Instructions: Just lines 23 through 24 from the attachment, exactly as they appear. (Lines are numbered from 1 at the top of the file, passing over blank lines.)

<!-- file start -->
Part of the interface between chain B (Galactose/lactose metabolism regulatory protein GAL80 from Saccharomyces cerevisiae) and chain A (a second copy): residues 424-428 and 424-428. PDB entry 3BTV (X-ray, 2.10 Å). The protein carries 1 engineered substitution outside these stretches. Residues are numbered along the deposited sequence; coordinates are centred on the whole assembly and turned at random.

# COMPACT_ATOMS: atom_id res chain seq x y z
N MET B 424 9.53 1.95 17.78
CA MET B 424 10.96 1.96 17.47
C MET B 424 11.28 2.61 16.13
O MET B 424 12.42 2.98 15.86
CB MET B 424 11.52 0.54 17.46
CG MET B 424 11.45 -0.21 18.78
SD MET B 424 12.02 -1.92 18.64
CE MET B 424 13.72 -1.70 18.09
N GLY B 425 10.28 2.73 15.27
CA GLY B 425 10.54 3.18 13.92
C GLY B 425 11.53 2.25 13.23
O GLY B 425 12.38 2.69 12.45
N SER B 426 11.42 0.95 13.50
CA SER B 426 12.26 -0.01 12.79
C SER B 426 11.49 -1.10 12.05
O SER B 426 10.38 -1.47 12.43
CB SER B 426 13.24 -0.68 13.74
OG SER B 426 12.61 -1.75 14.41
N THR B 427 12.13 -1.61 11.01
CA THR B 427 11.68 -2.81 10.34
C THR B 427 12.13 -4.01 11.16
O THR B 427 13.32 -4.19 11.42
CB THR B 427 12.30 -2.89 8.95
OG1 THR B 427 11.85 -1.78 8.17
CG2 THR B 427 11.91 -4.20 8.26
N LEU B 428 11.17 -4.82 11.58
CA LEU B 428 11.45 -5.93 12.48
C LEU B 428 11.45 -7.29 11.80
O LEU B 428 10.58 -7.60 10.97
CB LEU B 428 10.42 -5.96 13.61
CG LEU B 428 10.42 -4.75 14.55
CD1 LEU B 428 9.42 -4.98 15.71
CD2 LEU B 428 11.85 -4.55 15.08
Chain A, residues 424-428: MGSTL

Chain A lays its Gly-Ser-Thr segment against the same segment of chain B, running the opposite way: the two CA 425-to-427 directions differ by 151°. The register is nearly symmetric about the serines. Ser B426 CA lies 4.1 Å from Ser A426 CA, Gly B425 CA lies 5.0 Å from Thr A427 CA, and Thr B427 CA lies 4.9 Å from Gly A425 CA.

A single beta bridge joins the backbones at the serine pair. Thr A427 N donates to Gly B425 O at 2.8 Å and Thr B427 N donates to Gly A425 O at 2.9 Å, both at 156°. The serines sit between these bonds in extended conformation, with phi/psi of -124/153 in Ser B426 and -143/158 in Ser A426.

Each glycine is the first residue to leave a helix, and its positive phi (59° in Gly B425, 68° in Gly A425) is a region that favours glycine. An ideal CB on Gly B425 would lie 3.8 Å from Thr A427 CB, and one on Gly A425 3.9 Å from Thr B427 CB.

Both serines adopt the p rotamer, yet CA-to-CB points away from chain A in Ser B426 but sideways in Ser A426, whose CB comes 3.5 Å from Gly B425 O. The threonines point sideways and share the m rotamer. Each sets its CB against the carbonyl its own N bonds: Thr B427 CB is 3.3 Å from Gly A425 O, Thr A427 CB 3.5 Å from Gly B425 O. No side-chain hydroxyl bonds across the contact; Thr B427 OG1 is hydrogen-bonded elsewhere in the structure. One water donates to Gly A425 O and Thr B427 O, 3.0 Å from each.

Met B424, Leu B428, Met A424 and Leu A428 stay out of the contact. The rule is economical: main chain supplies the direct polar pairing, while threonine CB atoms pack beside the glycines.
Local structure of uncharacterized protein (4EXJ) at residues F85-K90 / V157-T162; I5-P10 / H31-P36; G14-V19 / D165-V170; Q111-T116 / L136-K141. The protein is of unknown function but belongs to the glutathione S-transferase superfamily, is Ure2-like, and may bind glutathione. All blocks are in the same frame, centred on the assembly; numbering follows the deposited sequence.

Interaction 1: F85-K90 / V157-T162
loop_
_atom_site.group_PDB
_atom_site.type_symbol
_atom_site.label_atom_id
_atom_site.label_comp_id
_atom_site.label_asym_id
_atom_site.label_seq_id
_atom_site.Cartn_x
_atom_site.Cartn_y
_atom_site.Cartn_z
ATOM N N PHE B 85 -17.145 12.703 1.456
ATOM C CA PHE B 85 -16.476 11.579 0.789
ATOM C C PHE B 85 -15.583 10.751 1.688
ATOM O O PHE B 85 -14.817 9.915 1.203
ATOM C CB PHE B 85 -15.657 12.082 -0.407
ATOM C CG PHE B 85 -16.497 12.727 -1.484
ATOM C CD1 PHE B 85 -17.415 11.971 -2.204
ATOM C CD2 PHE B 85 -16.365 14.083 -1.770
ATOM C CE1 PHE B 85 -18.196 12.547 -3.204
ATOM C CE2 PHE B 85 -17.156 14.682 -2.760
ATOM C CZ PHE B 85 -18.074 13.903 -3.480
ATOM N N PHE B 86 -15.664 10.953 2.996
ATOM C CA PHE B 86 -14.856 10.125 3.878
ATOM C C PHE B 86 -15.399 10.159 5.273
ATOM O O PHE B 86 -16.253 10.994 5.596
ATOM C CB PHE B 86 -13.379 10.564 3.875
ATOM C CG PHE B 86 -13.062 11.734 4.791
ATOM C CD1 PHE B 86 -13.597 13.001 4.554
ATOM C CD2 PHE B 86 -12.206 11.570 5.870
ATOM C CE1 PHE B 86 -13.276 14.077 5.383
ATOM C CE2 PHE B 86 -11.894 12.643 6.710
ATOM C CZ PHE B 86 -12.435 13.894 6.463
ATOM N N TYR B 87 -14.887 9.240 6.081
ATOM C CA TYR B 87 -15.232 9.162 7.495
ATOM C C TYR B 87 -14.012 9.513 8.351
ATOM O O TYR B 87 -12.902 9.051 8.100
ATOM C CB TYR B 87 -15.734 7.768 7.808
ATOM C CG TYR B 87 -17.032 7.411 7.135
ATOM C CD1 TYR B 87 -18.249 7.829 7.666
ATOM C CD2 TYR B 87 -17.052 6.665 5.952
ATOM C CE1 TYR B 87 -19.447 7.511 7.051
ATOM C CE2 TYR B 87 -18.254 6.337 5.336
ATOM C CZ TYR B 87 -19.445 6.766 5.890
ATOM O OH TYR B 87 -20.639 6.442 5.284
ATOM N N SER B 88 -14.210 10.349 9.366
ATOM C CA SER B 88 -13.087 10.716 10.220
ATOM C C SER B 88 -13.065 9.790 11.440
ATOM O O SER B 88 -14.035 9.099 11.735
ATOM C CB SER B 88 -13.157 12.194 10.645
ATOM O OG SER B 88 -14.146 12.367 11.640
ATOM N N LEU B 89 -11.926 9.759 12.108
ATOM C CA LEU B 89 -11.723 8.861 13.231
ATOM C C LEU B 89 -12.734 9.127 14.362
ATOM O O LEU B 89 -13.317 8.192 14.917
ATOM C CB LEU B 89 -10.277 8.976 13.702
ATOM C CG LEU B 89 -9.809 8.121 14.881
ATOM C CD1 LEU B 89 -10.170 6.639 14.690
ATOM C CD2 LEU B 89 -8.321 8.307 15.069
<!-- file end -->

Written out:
C THR B 427 12.13 -4.01 11.16
O THR B 427 13.32 -4.19 11.42